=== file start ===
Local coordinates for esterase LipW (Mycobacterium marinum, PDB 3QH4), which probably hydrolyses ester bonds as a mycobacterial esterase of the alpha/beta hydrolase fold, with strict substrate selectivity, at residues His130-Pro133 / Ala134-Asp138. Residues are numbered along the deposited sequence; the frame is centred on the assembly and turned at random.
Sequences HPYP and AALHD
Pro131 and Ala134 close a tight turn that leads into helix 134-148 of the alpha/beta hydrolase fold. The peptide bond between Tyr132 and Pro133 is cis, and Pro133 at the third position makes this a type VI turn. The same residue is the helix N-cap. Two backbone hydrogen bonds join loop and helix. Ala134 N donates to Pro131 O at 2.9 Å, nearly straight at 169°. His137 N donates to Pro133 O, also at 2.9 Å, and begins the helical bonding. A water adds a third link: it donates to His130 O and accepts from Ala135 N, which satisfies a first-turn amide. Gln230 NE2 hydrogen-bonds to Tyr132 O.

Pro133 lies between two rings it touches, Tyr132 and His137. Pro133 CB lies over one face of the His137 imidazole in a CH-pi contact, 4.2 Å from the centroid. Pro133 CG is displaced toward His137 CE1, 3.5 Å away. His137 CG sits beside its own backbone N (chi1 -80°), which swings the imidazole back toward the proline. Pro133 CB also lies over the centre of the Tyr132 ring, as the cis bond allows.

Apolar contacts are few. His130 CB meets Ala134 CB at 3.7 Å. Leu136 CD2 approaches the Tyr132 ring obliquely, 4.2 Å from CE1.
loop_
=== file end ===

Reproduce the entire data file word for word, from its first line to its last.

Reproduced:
Local coordinates for esterase LipW (Mycobacterium marinum, PDB 3QH4), which probably hydrolyses ester bonds as a mycobacterial esterase of the alpha/beta hydrolase fold, with strict substrate selectivity, at residues His130-Pro133 / Ala134-Asp138. Residues are numbered along the deposited sequence; the frame is centred on the assembly and turned at random.
Sequences HPYP and AALHD
Pro131 and Ala134 close a tight turn that leads into helix 134-148 of the alpha/beta hydrolase fold. The peptide bond between Tyr132 and Pro133 is cis, and Pro133 at the third position makes this a type VI turn. The same residue is the helix N-cap. Two backbone hydrogen bonds join loop and helix. Ala134 N donates to Pro131 O at 2.9 Å, nearly straight at 169°. His137 N donates to Pro133 O, also at 2.9 Å, and begins the helical bonding. A water adds a third link: it donates to His130 O and accepts from Ala135 N, which satisfies a first-turn amide. Gln230 NE2 hydrogen-bonds to Tyr132 O.

Pro133 lies between two rings it touches, Tyr132 and His137. Pro133 CB lies over one face of the His137 imidazole in a CH-pi contact, 4.2 Å from the centroid. Pro133 CG is displaced toward His137 CE1, 3.5 Å away. His137 CG sits beside its own backbone N (chi1 -80°), which swings the imidazole back toward the proline. Pro133 CB also lies over the centre of the Tyr132 ring, as the cis bond allows.

Apolar contacts are few. His130 CB meets Ala134 CB at 3.7 Å. Leu136 CD2 approaches the Tyr132 ring obliquely, 4.2 Å from CE1.
loop_